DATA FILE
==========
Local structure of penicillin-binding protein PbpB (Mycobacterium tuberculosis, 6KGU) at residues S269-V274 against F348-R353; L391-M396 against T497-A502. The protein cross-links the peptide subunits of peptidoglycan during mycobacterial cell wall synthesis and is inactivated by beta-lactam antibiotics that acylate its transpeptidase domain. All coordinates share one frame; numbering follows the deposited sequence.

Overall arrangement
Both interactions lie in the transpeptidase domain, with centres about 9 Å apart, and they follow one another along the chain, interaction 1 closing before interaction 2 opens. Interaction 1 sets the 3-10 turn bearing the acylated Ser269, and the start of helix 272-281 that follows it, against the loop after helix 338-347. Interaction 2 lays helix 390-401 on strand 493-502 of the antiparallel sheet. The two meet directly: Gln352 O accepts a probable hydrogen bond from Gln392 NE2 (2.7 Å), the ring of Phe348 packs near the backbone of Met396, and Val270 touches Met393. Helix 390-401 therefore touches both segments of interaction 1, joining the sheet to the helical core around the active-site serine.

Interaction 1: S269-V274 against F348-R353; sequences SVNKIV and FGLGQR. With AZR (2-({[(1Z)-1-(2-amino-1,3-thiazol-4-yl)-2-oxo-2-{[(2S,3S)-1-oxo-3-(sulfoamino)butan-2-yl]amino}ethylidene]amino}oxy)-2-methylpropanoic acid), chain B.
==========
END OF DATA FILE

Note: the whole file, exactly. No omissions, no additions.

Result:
Local structure of penicillin-binding protein PbpB (Mycobacterium tuberculosis, 6KGU) at residues S269-V274 against F348-R353; L391-M396 against T497-A502. The protein cross-links the peptide subunits of peptidoglycan during mycobacterial cell wall synthesis and is inactivated by beta-lactam antibiotics that acylate its transpeptidase domain. All coordinates share one frame; numbering follows the deposited sequence.

Overall arrangement
Both interactions lie in the transpeptidase domain, with centres about 9 Å apart, and they follow one another along the chain, interaction 1 closing before interaction 2 opens. Interaction 1 sets the 3-10 turn bearing the acylated Ser269, and the start of helix 272-281 that follows it, against the loop after helix 338-347. Interaction 2 lays helix 390-401 on strand 493-502 of the antiparallel sheet. The two meet directly: Gln352 O accepts a probable hydrogen bond from Gln392 NE2 (2.7 Å), the ring of Phe348 packs near the backbone of Met396, and Val270 touches Met393. Helix 390-401 therefore touches both segments of interaction 1, joining the sheet to the helical core around the active-site serine.

Interaction 1: S269-V274 against F348-R353; sequences SVNKIV and FGLGQR. With AZR (2-({[(1Z)-1-(2-amino-1,3-thiazol-4-yl)-2-oxo-2-{[(2S,3S)-1-oxo-3-(sulfoamino)butan-2-yl]amino}ethylidene]amino}oxy)-2-methylpropanoic acid), chain B.